Tax burden unfair to businesses
Re: ‘Remarkable leader’ lost as city manager resigns, Jan. 9
Mayor Nenshi said Jeff Fielding had found efficiencies in the city’s budget sufficient to keep our taxes the lowest of any large city in Canada. This claim is both hollow and misleading.
The aggregate property tax revenue comes from two sources: non-residential and residential properties. Municipal governments choose the ratio by which the overall property tax burden is split.
Our council currently charges the non-residential sector four times the property tax paid by the residential sector. It’s troubling to note that, since 2014, that number has climbed steadily from a rate of 2.75 times the residential tax to the current inflated ratio.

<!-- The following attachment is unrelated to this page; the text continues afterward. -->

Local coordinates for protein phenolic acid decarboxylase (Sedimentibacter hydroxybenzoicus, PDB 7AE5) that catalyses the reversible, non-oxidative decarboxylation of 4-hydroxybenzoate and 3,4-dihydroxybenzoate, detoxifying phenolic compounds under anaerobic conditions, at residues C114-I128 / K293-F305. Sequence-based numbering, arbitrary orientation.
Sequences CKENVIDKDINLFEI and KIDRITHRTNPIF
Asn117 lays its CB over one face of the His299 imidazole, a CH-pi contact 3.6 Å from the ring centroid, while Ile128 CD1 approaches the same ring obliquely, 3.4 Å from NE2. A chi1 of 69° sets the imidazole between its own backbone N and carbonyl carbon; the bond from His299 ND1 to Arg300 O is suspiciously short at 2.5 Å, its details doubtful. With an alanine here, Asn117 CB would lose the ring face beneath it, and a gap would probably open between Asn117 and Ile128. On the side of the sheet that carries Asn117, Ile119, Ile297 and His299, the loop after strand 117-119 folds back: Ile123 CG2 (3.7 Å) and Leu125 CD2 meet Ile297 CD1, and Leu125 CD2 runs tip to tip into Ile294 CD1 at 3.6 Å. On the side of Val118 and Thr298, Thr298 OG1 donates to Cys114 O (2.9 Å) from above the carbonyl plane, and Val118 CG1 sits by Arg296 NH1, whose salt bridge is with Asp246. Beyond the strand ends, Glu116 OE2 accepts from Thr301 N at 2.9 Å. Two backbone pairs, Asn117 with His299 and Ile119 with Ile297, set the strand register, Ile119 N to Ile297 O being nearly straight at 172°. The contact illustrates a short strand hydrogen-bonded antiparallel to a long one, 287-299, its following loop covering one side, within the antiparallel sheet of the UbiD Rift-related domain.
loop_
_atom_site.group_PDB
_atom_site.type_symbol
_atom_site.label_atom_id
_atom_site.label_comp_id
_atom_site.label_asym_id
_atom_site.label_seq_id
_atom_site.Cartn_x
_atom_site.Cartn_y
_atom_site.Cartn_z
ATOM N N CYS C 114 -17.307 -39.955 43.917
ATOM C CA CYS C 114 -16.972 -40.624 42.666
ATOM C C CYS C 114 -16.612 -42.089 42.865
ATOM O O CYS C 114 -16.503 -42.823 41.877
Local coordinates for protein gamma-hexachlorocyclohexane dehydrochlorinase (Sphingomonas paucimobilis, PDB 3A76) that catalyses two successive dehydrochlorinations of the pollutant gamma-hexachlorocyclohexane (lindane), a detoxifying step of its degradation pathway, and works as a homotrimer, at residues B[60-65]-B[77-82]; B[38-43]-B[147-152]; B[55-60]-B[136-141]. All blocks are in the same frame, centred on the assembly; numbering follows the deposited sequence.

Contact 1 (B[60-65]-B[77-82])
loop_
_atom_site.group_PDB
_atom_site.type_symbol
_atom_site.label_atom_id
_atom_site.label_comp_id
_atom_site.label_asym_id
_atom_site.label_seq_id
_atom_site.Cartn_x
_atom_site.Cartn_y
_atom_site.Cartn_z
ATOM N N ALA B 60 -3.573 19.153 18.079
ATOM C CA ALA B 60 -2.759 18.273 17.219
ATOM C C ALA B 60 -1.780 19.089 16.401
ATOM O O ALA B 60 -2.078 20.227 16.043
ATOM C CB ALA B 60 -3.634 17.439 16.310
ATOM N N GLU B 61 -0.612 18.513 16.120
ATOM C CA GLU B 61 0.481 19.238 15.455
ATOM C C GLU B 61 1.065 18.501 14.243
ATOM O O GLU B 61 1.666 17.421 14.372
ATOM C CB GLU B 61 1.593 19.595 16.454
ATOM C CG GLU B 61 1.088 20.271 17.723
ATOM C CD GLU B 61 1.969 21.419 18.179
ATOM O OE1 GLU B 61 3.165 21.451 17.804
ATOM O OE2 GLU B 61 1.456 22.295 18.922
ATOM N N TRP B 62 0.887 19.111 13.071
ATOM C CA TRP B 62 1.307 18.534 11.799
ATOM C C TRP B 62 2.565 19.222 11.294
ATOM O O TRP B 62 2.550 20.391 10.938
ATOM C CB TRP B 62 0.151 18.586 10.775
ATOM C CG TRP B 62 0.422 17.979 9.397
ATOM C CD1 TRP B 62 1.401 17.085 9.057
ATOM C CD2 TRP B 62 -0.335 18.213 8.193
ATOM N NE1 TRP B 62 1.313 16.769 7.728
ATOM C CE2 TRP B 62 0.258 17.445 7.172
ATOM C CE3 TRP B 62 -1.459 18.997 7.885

What this means is Calgary’s residences pay less tax, not because of efficiencies, but rather because a dramatically higher rate of tax is collected from business. Criticisms about Calgary’s council being unfriendly to business are true and clearly borne out by these facts.
Calgary may have among the lowest residential taxes of any large city, but the truth is that this has been accomplished on the back of an already weak business climate. It’s no secret that the current problems faced by businesses began in 2014, and this flawed property tax policy only worsens the situation.
There are two parts to resolving the property tax issue and they must be executed together: significantly reduce municipal spending and increase tax levies on residential properties to strike a rational balance. To date, our council has proven incapable of accomplishing either.
Rob Millar, Calgary